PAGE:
Defendant drove the car when they left the cemetery because Varner said he did not know how to drive. They stopped at a Valero gas station where Varner emptied trash from the car into the parking lot. They returned to the Travel Inn and while Casey and Jasmine were sleeping, Varner took their CD player. Thereafter, while driving around, defendant and Varner encountered defendant's friend Matthew "Papa Bear" Miller and gave him a ride to buy gas. They picked up Sandra "Mama Bear" Miller and a gas can at the Millers' van. The Millers bought some gas at an AM/PM and then they all went shopping at Wal-Mart so that defendant could break a $100 bill. They dropped off the Millers at the gas station and continued on to find a drug dealer.
Varner insisted on driving, lost control of the car, and crashed into a pole. They abandoned the car, went to a friend's house and a few other places before going to Taco Bell for a meal. After eating, they hired a cab and went to Mariedth's apartment. They used Mariedth's keys to gain entry and told a neighbor who saw them that defendant was Mariedth's niece. Varner realized that his black gloves were missing and put on some latex gloves he found in the apartment. Varner went through Mariedth's jewelry box and stole some of her rings. They were inside the apartment for about 10 to 20 minutes before law enforcement arrived. Varner left through a window and jumped over a fence. Defendant crawled out of the bedroom window and started walking down the street when she was apprehended.
During the interview defendant admitted that her DNA would be under one of Mariedth's fingernails. She suspected that her fingerprints were in numerous places in Mariedth's car because she had not been wearing gloves.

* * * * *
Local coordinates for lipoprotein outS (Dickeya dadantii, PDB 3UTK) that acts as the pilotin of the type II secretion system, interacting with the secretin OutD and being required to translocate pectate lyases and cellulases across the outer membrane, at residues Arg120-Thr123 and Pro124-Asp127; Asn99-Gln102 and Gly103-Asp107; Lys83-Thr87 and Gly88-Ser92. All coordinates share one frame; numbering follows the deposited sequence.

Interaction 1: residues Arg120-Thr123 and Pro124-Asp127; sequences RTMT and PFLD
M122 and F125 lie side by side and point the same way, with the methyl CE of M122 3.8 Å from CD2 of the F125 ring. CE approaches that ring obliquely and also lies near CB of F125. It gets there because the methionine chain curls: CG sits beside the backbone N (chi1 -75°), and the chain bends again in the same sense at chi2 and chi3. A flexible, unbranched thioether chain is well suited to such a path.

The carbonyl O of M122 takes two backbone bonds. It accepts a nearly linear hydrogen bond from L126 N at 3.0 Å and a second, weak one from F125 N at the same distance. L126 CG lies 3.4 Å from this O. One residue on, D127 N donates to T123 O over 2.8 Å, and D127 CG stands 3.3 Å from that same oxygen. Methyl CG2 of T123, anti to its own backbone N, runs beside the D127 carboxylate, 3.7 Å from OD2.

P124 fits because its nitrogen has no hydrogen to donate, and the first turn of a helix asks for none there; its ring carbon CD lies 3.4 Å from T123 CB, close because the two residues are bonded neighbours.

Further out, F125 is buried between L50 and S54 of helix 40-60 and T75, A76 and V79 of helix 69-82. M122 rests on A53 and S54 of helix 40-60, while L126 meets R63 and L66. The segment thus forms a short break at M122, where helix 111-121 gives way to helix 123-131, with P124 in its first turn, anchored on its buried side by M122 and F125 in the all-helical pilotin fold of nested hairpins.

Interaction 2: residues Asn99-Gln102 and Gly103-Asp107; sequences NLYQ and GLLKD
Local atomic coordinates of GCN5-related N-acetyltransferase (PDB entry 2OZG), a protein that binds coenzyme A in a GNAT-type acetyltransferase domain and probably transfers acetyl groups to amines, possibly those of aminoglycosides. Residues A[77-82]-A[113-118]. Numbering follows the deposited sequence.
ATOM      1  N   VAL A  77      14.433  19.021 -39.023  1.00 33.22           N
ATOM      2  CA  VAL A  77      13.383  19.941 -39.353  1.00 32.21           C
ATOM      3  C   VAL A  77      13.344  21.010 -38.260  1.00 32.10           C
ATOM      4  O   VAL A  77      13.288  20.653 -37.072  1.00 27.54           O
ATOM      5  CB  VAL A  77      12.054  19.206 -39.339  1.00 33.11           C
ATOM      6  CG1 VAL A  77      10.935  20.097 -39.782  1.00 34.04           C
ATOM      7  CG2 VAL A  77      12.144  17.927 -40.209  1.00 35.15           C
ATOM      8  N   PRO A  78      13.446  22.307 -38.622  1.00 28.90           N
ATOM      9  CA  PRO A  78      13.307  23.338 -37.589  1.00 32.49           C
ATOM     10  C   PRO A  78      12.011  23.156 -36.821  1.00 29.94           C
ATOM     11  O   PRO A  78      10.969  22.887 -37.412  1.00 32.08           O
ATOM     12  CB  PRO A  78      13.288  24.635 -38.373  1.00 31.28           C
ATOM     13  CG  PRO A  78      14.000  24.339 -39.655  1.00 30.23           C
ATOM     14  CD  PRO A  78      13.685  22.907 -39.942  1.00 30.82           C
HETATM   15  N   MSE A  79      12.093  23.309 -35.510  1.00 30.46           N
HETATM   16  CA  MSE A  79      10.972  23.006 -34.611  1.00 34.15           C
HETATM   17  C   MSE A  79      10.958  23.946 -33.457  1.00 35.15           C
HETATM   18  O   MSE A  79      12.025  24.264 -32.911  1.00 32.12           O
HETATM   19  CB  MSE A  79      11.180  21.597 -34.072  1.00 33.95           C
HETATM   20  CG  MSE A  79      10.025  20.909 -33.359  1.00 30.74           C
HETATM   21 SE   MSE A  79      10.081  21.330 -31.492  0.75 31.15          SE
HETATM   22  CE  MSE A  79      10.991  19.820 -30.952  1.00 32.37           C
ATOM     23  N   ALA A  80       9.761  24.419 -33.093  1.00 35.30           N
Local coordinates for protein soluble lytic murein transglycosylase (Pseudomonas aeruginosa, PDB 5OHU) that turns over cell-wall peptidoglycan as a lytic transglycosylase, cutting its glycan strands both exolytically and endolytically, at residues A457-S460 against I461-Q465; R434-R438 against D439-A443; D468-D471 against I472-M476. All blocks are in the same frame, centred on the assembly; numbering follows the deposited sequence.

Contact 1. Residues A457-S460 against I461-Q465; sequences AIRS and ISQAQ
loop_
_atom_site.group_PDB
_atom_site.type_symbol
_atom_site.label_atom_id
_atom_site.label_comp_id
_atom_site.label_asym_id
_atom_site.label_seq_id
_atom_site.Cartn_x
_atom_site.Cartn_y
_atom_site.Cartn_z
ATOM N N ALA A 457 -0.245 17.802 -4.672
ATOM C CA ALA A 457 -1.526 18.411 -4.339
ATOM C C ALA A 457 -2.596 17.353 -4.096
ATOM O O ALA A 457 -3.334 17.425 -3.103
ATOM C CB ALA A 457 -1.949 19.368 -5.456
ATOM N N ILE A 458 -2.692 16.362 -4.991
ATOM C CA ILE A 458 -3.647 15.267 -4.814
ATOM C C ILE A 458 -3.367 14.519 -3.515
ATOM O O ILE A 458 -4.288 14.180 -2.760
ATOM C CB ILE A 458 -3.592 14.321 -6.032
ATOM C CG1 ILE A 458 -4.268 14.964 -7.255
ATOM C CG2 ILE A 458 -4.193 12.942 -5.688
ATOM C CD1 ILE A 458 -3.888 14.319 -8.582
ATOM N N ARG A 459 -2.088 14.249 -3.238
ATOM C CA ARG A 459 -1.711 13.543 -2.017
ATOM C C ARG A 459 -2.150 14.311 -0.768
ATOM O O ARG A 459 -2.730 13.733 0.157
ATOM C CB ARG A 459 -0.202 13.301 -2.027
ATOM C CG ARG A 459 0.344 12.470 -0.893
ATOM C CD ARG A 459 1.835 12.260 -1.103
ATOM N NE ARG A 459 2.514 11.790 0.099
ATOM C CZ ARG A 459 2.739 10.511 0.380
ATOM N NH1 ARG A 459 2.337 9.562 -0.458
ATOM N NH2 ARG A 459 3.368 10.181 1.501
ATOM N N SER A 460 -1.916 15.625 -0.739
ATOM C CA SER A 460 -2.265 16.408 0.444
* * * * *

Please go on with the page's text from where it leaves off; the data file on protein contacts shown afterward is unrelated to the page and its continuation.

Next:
At the time, however, the prosecutor did not have the results of a DNA analysis performed on a pair of white cloth gloves found in the backseat area of Mariedth's car. For one of the gloves -- identified as "G-34" in the DNA analysis -- there was a primary female contributor of DNA inside and outside the glove, along with other low level DNA types detected. Defendant was a match for the primary female contributor of DNA inside glove G-34, and she could not be excluded as the primary female contributor to the DNA outside glove G-34.
For the other glove -- identified as G-11 in the DNA analysis -- defendant could not be excluded as the primary female contributor to the DNA inside the glove, and she was a match for the primary female contributor of DNA outside glove G-11.
The prosecutor also interviewed defendant briefly on July 7, 2009, during jury selection for Varner's trial. The prosecutor impressed upon defendant how important it was for her to be honest. Defendant related that she and Varner were looking for drugs the night they met up with Mariedth. She said she had only seen Varner once before, earlier that November. The prosecutor asked defendant if she had worn the white gloves found in Mariedth's car. Defendant said she had not, but she had moved them from the backseat to the floor behind the driver's seat when she entered the car and sat down. She stated Varner took Mariedth's rings from her apartment, not from her body. Defendant discussed how she knew the Millers, and she also discussed her assault and battery on a girl, which had resulted in defendant being declared a ward of the court.